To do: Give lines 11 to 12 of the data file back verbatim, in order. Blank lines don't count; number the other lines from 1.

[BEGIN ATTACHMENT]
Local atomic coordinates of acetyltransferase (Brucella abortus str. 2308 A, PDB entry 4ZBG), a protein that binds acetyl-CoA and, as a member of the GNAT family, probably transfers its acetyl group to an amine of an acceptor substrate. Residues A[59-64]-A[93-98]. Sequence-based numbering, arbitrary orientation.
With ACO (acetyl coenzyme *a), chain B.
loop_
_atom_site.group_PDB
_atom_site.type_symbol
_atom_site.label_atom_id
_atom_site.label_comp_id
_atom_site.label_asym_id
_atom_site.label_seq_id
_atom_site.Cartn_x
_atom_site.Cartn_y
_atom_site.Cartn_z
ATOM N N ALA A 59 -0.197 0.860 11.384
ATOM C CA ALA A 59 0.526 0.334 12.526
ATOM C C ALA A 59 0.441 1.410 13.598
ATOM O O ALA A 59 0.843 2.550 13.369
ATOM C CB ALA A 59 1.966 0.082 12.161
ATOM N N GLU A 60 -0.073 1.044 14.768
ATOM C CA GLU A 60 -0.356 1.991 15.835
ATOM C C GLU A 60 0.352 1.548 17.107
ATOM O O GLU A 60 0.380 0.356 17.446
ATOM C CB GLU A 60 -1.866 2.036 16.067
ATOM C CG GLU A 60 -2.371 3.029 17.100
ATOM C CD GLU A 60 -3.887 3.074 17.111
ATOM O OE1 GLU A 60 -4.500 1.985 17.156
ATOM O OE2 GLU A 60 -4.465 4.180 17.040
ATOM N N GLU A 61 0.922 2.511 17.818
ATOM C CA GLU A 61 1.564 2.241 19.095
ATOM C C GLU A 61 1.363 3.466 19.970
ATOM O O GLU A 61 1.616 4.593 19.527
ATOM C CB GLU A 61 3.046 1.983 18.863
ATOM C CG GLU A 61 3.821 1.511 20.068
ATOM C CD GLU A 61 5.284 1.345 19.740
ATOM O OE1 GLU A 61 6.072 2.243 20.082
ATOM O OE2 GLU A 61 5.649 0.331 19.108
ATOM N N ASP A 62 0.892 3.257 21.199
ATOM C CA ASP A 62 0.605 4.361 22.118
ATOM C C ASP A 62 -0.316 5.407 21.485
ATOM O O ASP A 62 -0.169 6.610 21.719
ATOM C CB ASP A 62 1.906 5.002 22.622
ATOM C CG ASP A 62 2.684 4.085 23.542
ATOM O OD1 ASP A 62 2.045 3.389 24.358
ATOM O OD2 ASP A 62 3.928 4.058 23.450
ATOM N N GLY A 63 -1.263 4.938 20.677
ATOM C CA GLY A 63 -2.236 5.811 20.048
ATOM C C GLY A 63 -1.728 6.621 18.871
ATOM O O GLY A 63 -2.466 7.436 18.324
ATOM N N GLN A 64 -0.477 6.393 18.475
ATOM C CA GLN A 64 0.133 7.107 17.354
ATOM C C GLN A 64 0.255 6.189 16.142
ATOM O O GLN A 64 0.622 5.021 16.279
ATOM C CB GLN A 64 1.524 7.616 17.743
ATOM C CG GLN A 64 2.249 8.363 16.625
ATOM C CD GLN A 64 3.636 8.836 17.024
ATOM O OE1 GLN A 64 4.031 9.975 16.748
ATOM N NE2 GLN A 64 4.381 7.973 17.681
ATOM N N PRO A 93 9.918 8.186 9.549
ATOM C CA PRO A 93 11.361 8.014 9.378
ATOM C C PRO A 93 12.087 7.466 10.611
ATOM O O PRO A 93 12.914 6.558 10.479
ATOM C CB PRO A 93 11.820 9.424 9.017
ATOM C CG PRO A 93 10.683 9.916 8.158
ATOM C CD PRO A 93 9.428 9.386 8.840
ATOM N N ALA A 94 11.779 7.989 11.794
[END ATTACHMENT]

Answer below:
_atom_site.Cartn_y
_atom_site.Cartn_z